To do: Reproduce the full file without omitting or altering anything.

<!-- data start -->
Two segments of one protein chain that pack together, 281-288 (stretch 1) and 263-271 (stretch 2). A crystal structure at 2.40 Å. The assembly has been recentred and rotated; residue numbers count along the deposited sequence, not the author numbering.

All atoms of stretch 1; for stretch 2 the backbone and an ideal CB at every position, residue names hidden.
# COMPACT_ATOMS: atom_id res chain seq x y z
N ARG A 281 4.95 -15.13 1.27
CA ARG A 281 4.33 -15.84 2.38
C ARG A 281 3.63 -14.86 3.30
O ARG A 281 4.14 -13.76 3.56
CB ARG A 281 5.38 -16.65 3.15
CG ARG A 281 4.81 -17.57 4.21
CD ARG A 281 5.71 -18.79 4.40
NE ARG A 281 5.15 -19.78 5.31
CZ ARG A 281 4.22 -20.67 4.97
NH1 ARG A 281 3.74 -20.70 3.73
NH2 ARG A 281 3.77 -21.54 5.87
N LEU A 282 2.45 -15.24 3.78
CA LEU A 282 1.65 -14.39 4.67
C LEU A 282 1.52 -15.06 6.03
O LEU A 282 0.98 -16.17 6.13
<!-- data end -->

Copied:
Two segments of one protein chain that pack together, 281-288 (stretch 1) and 263-271 (stretch 2). A crystal structure at 2.40 Å. The assembly has been recentred and rotated; residue numbers count along the deposited sequence, not the author numbering.

All atoms of stretch 1; for stretch 2 the backbone and an ideal CB at every position, residue names hidden.
# COMPACT_ATOMS: atom_id res chain seq x y z
N ARG A 281 4.95 -15.13 1.27
CA ARG A 281 4.33 -15.84 2.38
C ARG A 281 3.63 -14.86 3.30
O ARG A 281 4.14 -13.76 3.56
CB ARG A 281 5.38 -16.65 3.15
CG ARG A 281 4.81 -17.57 4.21
CD ARG A 281 5.71 -18.79 4.40
NE ARG A 281 5.15 -19.78 5.31
CZ ARG A 281 4.22 -20.67 4.97
NH1 ARG A 281 3.74 -20.70 3.73
NH2 ARG A 281 3.77 -21.54 5.87
N LEU A 282 2.45 -15.24 3.78
CA LEU A 282 1.65 -14.39 4.67
C LEU A 282 1.52 -15.06 6.03
O LEU A 282 0.98 -16.17 6.13